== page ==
- You’re never too young to begin investing, and you don’t have to be rich to open your first investment account.
- Don’t let your emotions rule your investment decisions. When the market turns down, smart investors wait it out.
- Understand your investment goals. That will help you decide where to put your money.
- Angela Moore, a certified financial planner (CFP), has some advice to get you started.
Angela Moore’s first job after college was as a finance director for a car dealership. She spent all day looking at other people’s credit and, she said, “I quickly realized that there was a huge financial literacy problem in the community.”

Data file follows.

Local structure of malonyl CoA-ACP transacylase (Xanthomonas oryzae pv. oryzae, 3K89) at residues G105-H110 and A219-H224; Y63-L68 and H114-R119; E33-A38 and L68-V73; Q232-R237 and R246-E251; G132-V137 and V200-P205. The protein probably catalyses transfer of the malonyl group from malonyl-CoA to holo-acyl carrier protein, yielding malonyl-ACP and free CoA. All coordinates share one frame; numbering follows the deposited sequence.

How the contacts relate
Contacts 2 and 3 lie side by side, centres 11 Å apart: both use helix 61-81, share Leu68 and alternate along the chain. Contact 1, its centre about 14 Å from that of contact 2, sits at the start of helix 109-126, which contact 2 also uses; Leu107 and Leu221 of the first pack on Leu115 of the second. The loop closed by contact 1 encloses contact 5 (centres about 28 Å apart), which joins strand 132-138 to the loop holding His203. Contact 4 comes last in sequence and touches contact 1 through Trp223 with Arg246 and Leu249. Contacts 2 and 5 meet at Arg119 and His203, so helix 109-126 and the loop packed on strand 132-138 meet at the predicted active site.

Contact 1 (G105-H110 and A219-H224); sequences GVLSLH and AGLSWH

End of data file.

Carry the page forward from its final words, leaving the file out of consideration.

Moore decided to go back to school so she could help people close this gap. She is now a CFP and a certified financial education instructor with her own firm.
Whether you have a little money saved up or you just got a windfall, Moore thinks “everybody should look at opening some type of investment account.” She noted that most bank accounts pay interest rates that don’t keep up with inflation, so your savings lose value over time.
Your investment account can be an IRA, 401k, or any brokerage account that hold funds made up of stocks, bonds, and other investments. Here are six things to think about before you open your first investment account.